In such an environment, auditors eventually learn that they are in a ‘commodity business’ and cannot compete based on the quality of their services. Instead, the rational strategy is to cost minimise, not investing in new technology or higher priced personnel. Oligopoly reinforces this problem because a Big Four auditor no longer needs an unblemished reputation, but only one that is roughly comparable to its few rivals. If all the Big Four are similarly involved in scandals, none of them suffers relative reputational loss. In this light, reforms aimed at curbing conflicts of interest or increasing competition will achieve less than reformers hope (indeed, more competition may even exacerbate the auditor’s deference to the client’s preferences because the winner in such a competition is likely to be the most accommodating auditor).

Goal of reform

A better policy needs to be grounded on bedrock. As a starting point, we must recognise that although auditors serve investors, they are selected by managements (and the interests of shareholders and managers are not well aligned). This is the key anomaly that must be corrected. The goal of reform should be to make auditors more accountable to investors (and less to managements). Today, shareholders merely ratify management’s choice of the auditor and, typically, this receives only cursory attention. But it is possible for shareholders themselves to select the auditor. The barrier is that today they do not know enough about auditor performance (and the differences between auditors are opaque to investors).

Thus, a better strategy for auditor reform should have two elements: (1) the audit regulator should annually grade the auditor’s performance on a client-by-client basis (in the case of public companies) and publish its grades; and (2) a defined percentage of the shareholders (say 10 per cent) should be entitled to nominate a different auditor and place its nominee before the shareholders for a vote at the annual meeting. Neither step is radical. In fact, grades are today given by the audit regulator in the UK, but the process is far from transparent, while under the UK Companies Act, shareholders are not confined to ratification and can appoint the auditor.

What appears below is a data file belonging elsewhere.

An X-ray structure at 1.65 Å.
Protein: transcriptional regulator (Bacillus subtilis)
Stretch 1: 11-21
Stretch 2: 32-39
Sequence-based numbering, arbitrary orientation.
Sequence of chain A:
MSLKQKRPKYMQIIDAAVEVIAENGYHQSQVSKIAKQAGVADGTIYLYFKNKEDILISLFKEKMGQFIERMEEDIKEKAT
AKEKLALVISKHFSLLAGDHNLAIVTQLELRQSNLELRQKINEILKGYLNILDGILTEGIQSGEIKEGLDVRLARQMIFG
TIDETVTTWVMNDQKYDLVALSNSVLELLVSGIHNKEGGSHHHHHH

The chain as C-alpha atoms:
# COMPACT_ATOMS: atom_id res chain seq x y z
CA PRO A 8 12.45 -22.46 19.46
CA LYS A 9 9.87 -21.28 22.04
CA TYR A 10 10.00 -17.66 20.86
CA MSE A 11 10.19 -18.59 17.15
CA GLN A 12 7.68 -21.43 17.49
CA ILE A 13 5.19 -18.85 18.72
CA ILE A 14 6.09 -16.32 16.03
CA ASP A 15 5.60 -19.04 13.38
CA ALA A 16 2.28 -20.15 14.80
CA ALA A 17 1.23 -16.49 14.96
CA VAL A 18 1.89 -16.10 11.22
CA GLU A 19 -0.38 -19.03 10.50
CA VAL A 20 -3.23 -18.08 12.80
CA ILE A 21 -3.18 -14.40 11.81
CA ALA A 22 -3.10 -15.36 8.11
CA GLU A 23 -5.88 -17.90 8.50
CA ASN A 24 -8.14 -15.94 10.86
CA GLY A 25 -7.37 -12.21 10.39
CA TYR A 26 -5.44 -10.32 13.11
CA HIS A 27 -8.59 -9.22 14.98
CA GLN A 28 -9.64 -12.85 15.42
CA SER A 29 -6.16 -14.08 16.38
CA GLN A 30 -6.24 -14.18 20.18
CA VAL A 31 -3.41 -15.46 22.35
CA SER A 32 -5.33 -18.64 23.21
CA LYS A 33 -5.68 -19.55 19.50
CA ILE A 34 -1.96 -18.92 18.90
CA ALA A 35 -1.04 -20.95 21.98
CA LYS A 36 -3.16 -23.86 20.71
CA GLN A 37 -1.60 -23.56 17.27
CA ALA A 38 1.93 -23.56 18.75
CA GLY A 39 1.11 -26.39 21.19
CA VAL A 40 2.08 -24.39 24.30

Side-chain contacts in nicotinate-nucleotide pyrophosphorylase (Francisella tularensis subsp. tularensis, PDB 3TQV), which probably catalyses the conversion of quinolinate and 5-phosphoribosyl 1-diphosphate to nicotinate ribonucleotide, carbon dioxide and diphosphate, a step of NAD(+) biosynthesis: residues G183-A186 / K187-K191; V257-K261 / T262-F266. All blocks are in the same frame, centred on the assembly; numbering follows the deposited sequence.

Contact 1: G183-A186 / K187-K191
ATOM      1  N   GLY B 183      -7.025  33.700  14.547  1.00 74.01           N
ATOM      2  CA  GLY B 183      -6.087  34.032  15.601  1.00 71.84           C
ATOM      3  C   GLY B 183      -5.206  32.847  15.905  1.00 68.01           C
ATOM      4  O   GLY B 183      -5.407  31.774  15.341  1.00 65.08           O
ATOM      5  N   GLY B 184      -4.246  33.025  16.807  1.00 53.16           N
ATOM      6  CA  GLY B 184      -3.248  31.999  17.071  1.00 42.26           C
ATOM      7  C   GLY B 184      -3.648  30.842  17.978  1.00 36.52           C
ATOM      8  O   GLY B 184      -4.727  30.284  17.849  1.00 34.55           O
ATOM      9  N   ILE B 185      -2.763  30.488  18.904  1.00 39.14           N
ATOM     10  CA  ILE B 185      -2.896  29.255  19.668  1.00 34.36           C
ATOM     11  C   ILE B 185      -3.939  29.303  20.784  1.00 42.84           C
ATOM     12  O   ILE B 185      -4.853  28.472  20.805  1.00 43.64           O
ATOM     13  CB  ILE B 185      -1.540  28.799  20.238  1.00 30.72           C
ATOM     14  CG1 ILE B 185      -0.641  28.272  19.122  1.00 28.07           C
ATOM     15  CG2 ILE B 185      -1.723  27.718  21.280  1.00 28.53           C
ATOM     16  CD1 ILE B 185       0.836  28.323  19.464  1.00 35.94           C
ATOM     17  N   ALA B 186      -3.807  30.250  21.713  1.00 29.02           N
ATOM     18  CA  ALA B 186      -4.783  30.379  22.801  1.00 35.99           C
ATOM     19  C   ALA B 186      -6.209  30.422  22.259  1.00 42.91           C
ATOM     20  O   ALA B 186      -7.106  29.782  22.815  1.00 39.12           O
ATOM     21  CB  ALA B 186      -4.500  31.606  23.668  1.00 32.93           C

Who would respond to this new opportunity? Although it is often assumed that large, diversified institutional investors prefer to remain passive, this misstates their actual preferences. Because of the large number of companies in their portfolios, these institutions are reluctant to become involved in firm-specific disputes, but they do participate and exercise voice with respect to more ‘generic’ issues of corporate governance that recur across their portfolios. For example, they do support shareholder proposals on board diversity, climate change and basic corporate governance issues, in part because they can follow a common policy. Selecting the auditor represents just such a ‘generic’ issue because, across their portfolios, institutional investors want objective information and could follow a policy of voting against a poorly graded auditor.